Which one of these headlines works best?
- How to Get 6,312 Subscribers to Your Business Blog in One Day
- How to Get Over 6,000 Subscribers to Your Business Blog in One Day
- How to Get a Torrent of Subscribers to Your Business Blog in One Day
Most of us would choose the first as Brian did in his recent article. Why?
This is one prime example of the power of specificity in copywriting.
When faced with the first example we want to know how we can get those specific results too. It’s almost a given that we know the headline is referencing a real result.
Precise details help convey that you are telling the truth. A vague “guesstimate” is not going to have the same impact because a nagging doubt clouds the prospect’s mind. Without other concrete facts they might think that you are just making the whole thing up, or at least exaggerating.
Performance statistics and exact details are ideal examples of specificity in case studies, headlines and testimonials. They draw your eye, create curiosity, produce an aura of authenticity, and show attention to detail. For most people, specifics equate to cold hard facts, while general statements and “guesstimates” can damage credibility.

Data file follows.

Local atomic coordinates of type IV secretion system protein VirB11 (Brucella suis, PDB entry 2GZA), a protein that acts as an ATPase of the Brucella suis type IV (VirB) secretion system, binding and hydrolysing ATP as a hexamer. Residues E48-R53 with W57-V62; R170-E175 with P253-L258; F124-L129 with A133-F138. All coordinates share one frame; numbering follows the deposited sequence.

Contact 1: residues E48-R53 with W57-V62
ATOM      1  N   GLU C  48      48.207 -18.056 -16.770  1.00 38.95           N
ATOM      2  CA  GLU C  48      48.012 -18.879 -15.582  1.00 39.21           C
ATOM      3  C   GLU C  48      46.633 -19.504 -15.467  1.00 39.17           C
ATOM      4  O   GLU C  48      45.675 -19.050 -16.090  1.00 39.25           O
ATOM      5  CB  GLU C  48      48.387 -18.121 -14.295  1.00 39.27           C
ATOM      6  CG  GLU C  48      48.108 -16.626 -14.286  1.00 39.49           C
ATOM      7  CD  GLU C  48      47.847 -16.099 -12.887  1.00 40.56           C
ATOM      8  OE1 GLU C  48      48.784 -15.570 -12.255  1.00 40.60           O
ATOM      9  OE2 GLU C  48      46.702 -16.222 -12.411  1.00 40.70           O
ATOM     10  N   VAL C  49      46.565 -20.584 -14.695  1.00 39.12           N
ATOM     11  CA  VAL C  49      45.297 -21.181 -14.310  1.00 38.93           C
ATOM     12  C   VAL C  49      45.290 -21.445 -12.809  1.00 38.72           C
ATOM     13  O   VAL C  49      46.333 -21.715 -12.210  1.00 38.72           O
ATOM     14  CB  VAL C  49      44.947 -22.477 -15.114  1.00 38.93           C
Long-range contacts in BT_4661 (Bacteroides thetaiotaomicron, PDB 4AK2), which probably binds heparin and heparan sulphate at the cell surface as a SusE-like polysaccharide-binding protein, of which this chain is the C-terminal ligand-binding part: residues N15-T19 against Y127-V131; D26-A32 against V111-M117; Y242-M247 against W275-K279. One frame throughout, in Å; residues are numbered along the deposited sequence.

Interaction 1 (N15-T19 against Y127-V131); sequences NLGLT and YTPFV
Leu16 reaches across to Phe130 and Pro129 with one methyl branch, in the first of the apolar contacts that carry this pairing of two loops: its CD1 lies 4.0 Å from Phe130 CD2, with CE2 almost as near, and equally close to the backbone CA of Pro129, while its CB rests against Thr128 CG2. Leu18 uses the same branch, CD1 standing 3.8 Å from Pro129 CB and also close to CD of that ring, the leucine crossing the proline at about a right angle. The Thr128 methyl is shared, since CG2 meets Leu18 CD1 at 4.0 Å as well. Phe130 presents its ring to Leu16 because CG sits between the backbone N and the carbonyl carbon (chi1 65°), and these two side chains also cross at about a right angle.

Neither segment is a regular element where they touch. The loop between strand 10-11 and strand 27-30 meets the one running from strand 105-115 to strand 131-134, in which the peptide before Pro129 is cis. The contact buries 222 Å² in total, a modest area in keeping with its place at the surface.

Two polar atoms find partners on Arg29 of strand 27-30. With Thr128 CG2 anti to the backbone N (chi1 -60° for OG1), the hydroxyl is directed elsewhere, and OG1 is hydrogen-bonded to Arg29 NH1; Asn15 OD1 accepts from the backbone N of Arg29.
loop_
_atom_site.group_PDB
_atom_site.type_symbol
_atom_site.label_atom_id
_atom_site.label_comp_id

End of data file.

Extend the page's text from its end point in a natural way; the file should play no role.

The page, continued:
When might you NOT use specifics?
The first common situation where you will not use specifics is where a specific cannot be known, or where they might get you into legal problems if you try. Say you are writing a weight-loss advertisement. Specifics might well be available for past performance based on a survey of existing customers, but giving a specific weight loss prediction for future customers might land you with hundreds of angry calls from disappointed dieters complaining about your overly-optimistic “53.2lbs in 3 days” claims.
The second situation where a specific might not work too well is where using them would cause confusion or distraction. Technical or cultural details are the most common culprits. Either your reader could feel stupid for not understanding, or it might require too much explanation for a specific to be worthwhile.
You want your copy to flow. Ideally your reader will eagerly and happily read every line without pausing, all the way to the end. Including a specific that makes no sense to them is like creating a speed bump on the road to action.
Specificity is one of the most powerful copywriting tools. However, as with any powerful tool, using specifics that do not add clarity and credibility can cause more damage than good.